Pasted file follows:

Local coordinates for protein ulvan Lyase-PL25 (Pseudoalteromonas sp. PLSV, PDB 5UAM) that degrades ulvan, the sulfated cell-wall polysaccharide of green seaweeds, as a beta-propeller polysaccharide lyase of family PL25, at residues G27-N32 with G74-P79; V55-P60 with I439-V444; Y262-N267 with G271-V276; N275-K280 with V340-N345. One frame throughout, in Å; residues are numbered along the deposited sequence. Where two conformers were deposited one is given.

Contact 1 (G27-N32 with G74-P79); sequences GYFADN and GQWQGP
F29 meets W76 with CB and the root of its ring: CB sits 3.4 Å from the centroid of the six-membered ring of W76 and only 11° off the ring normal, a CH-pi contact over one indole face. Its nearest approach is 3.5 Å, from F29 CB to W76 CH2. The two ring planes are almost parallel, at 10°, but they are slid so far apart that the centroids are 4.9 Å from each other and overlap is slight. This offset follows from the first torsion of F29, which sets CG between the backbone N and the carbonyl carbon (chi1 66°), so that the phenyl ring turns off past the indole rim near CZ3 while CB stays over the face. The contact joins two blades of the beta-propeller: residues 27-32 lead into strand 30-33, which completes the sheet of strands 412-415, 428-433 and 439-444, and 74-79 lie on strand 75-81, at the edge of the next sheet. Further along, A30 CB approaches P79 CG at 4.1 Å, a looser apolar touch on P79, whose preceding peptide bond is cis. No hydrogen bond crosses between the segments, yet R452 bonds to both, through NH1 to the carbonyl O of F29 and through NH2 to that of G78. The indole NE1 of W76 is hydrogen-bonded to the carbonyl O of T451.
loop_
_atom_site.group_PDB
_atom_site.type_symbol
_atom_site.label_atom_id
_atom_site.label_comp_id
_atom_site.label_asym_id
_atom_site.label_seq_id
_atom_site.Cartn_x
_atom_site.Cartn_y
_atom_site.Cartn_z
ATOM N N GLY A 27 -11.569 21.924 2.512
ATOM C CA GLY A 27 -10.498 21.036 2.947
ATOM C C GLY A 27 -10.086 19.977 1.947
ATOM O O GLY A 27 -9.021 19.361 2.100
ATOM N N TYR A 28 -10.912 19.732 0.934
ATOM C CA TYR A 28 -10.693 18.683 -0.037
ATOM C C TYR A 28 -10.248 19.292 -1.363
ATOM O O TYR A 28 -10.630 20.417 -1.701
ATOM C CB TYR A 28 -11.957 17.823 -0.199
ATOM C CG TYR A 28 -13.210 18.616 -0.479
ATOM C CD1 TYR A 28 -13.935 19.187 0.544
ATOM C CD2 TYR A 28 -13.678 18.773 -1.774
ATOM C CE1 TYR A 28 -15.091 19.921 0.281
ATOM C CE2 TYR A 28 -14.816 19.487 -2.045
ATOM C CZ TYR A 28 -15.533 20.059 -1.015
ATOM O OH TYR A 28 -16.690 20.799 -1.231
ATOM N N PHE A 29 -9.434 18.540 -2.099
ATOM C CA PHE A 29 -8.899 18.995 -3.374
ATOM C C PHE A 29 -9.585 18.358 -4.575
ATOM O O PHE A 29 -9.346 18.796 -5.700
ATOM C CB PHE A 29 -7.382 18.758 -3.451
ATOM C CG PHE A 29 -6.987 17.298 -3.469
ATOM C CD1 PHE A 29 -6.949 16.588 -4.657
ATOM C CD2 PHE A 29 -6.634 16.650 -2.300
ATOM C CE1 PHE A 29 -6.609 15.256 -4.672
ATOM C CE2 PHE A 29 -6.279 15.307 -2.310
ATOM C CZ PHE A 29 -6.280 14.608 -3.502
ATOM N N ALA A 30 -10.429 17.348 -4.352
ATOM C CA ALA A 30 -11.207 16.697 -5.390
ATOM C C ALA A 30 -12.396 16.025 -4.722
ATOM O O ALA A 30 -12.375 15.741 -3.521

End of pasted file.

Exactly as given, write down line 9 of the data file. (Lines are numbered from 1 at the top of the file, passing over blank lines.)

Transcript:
_atom_site.label_asym_id